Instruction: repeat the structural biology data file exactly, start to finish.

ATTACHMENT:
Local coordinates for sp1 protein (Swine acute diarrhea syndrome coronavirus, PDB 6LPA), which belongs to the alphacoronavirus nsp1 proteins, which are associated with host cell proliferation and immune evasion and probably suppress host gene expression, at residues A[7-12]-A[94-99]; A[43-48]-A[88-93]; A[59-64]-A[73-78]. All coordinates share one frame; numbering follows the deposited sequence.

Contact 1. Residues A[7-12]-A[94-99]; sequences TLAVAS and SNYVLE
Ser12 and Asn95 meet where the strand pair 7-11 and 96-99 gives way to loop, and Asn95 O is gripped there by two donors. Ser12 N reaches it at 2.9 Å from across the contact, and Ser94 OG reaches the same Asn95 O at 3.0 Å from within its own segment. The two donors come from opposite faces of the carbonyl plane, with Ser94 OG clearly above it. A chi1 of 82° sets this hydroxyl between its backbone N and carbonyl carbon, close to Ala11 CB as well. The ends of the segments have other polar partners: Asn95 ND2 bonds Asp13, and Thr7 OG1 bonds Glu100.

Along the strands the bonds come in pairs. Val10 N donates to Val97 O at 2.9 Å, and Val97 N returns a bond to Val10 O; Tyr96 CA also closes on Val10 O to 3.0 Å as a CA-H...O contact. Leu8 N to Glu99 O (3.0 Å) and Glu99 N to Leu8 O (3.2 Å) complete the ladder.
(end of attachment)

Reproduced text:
Local coordinates for sp1 protein (Swine acute diarrhea syndrome coronavirus, PDB 6LPA), which belongs to the alphacoronavirus nsp1 proteins, which are associated with host cell proliferation and immune evasion and probably suppress host gene expression, at residues A[7-12]-A[94-99]; A[43-48]-A[88-93]; A[59-64]-A[73-78]. All coordinates share one frame; numbering follows the deposited sequence.

Contact 1. Residues A[7-12]-A[94-99]; sequences TLAVAS and SNYVLE
Ser12 and Asn95 meet where the strand pair 7-11 and 96-99 gives way to loop, and Asn95 O is gripped there by two donors. Ser12 N reaches it at 2.9 Å from across the contact, and Ser94 OG reaches the same Asn95 O at 3.0 Å from within its own segment. The two donors come from opposite faces of the carbonyl plane, with Ser94 OG clearly above it. A chi1 of 82° sets this hydroxyl between its backbone N and carbonyl carbon, close to Ala11 CB as well. The ends of the segments have other polar partners: Asn95 ND2 bonds Asp13, and Thr7 OG1 bonds Glu100.

Along the strands the bonds come in pairs. Val10 N donates to Val97 O at 2.9 Å, and Val97 N returns a bond to Val10 O; Tyr96 CA also closes on Val10 O to 3.0 Å as a CA-H...O contact. Leu8 N to Glu99 O (3.0 Å) and Glu99 N to Leu8 O (3.2 Å) complete the ladder.